Lawmakers who support permitless carry frame the issue as a matter of life and death. Existing concealed-carry licensing requirements can be as minimal as completing a two-hour class; in about half the country, permit seekers do not have to show that they can capably fire their weapon before receiving a license.
But proponents of permitless carry believe that any obstacles that could delay the exercising of a person's right to self-defense are unconscionable.
"I think it's immoral to deny innocent people the right to defend themselves when society is breaking down," said State Representative Jim Lucas, an Indiana Republican who is sponsoring a permitless bill. "I don't want to play doom and gloom, but we're seeing riots play out."
While versions of this year's permitless-carry bills fizzled in past legislative terms, proponents point to reasons for optimism in 2017.
In both 2015 and 2016, for instance, the legislature in New Hampshire passed permitless carry, only to have the bills vetoed by Governor Maggie Hassan, a Democrat. Hassan won election to the US Senate in November and was replaced by Chris Sununu, a Republican with an A rating from the NRA, which has thrown its weight behind the bill.
In Tennessee, permitless carry got sidelined last year as lawmakers dealt with two other high-profile gun-related bills. One measure, which passed with NRA backing, allowed state college and university employees with concealed-carry licenses to bring their firearms onto campuses. The other, which the NRA successfully spiked, sought to require gun owners to store their weapons in such a way that they could not be accessed by children. Those efforts came at the expense of a permitless-carry bill sponsored by Republican State Senator Mark Green, which never made it to the floor for a vote.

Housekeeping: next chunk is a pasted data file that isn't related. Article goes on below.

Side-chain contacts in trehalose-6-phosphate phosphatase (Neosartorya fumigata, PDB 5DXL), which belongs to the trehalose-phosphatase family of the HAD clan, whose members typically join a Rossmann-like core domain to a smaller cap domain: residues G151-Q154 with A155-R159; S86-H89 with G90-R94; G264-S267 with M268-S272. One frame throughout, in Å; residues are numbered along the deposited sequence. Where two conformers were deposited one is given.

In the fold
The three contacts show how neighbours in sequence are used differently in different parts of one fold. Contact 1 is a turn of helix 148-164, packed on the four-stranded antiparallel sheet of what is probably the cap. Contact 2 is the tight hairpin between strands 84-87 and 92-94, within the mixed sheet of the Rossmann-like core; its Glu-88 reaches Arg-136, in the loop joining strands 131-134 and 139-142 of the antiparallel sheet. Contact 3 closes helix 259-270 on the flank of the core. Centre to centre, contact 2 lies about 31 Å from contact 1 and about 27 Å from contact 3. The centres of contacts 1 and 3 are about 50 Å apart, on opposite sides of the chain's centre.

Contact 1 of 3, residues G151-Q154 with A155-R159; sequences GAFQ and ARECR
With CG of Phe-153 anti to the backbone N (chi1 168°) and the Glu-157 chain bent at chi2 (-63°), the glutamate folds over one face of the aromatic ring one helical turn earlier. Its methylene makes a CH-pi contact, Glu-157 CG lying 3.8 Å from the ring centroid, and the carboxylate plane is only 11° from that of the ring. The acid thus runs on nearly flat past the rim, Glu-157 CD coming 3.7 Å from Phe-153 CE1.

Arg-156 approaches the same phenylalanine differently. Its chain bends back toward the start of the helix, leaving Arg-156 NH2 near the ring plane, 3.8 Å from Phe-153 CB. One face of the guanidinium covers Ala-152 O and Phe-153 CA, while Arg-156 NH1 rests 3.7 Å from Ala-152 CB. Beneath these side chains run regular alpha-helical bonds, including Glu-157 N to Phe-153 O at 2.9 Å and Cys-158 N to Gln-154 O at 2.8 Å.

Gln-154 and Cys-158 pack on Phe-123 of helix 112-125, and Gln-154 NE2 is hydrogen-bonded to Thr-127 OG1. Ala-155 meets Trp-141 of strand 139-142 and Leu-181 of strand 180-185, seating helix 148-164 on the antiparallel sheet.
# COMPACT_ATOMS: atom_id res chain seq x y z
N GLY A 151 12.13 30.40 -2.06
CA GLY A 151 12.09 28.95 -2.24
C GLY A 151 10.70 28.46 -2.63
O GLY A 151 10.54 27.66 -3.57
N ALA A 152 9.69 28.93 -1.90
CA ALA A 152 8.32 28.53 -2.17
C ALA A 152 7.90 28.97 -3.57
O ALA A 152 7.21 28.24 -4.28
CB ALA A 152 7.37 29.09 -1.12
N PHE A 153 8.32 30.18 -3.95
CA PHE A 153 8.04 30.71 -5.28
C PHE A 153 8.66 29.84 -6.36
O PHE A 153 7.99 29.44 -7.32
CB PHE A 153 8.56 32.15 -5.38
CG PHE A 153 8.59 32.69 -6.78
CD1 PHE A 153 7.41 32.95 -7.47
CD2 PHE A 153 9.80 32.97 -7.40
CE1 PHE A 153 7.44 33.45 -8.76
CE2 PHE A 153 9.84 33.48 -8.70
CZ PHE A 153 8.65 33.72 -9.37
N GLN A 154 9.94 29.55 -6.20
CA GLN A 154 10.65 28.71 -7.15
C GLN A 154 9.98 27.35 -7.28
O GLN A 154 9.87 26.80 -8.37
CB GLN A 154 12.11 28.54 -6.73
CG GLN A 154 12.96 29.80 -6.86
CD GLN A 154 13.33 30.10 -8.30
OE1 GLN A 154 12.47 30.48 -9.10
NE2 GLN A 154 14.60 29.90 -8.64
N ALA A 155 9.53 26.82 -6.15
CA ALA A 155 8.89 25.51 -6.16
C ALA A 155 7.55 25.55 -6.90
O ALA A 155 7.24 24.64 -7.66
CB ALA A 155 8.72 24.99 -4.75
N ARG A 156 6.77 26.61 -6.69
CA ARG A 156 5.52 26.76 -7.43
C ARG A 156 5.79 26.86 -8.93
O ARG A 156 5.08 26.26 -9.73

Harris, the Tennessee Firearms Association head, said he hopes to see the NRA make a more aggressive push for permitless carry in his state this time around.
"If in the NRA gets involved, it'll absolutely help," he said.
Sixty-nine percent of the Tennessee General Assembly has a grade of A- or better from the gun group.
For the permitless-carry movement, the biggest prize would be Texas, where Representative John Stickland, a Republican, is shepherding a bill. Its passage is the state Republican Party's top legislative priority for 2017.
"I think the fact that Texas would be the 11th state with constitutional carry kind of makes it the norm," Stickland said. "If it gets to the floor, Republicans can't vote against it, politically."
Campus-carry bills are percolating in at least four states: Florida, Arkansas, Georgia, and South Carolina. Another was proposed in Wisconsin, then shelved while its sponsor builds support for it. The measures (and those likely to join them as lawmakers get down to work in other states) come at what could be a pivotal stretch in the fight over firearms on college campuses.
Republican state lawmaker Charlie Collins is a key campus-carry booster in Arkansas.
"The purpose is to deter these crazy killers who choose college campuses to murder a bunch of people," he said.
Collins said he is confident his state will pass the legislation he's advancing after enacting a watered-down version of campus carry in 2013.
But pro-gun politicians have had a tough time opening colleges to concealed pistols, even as they've allowed firearms in churches, bars, daycares, and government buildings over the past half-decade. The wariness of some Establishment-leaning Republicans toward campus carry has halted its progress in states where the NRA has an otherwise strong hand.